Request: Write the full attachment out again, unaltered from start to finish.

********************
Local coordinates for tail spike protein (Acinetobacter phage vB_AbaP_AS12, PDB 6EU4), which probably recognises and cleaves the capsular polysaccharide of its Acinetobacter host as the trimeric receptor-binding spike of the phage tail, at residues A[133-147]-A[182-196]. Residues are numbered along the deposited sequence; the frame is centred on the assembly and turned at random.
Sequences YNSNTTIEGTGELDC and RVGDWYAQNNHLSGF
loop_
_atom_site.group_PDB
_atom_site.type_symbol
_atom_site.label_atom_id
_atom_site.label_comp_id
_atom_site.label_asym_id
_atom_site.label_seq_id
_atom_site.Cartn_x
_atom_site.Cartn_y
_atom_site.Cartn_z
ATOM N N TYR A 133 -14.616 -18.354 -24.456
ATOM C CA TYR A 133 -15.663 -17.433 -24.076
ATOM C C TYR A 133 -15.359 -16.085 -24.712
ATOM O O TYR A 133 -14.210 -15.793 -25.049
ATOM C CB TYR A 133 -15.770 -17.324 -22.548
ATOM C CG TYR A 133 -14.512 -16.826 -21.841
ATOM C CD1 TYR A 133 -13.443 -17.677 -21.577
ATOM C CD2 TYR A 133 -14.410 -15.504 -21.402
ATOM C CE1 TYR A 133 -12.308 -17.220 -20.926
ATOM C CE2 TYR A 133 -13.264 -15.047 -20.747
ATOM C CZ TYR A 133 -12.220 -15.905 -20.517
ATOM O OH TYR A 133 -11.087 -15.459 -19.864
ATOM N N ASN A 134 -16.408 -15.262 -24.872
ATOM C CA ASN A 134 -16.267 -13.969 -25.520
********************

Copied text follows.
Local coordinates for tail spike protein (Acinetobacter phage vB_AbaP_AS12, PDB 6EU4), which probably recognises and cleaves the capsular polysaccharide of its Acinetobacter host as the trimeric receptor-binding spike of the phage tail, at residues A[133-147]-A[182-196]. Residues are numbered along the deposited sequence; the frame is centred on the assembly and turned at random.
Sequences YNSNTTIEGTGELDC and RVGDWYAQNNHLSGF
loop_
_atom_site.group_PDB
_atom_site.type_symbol
_atom_site.label_atom_id
_atom_site.label_comp_id
_atom_site.label_asym_id
_atom_site.label_seq_id
_atom_site.Cartn_x
_atom_site.Cartn_y
_atom_site.Cartn_z
ATOM N N TYR A 133 -14.616 -18.354 -24.456
ATOM C CA TYR A 133 -15.663 -17.433 -24.076
ATOM C C TYR A 133 -15.359 -16.085 -24.712
ATOM O O TYR A 133 -14.210 -15.793 -25.049
ATOM C CB TYR A 133 -15.770 -17.324 -22.548
ATOM C CG TYR A 133 -14.512 -16.826 -21.841
ATOM C CD1 TYR A 133 -13.443 -17.677 -21.577
ATOM C CD2 TYR A 133 -14.410 -15.504 -21.402
ATOM C CE1 TYR A 133 -12.308 -17.220 -20.926
ATOM C CE2 TYR A 133 -13.264 -15.047 -20.747
ATOM C CZ TYR A 133 -12.220 -15.905 -20.517
ATOM O OH TYR A 133 -11.087 -15.459 -19.864
ATOM N N ASN A 134 -16.408 -15.262 -24.872
ATOM C CA ASN A 134 -16.267 -13.969 -25.520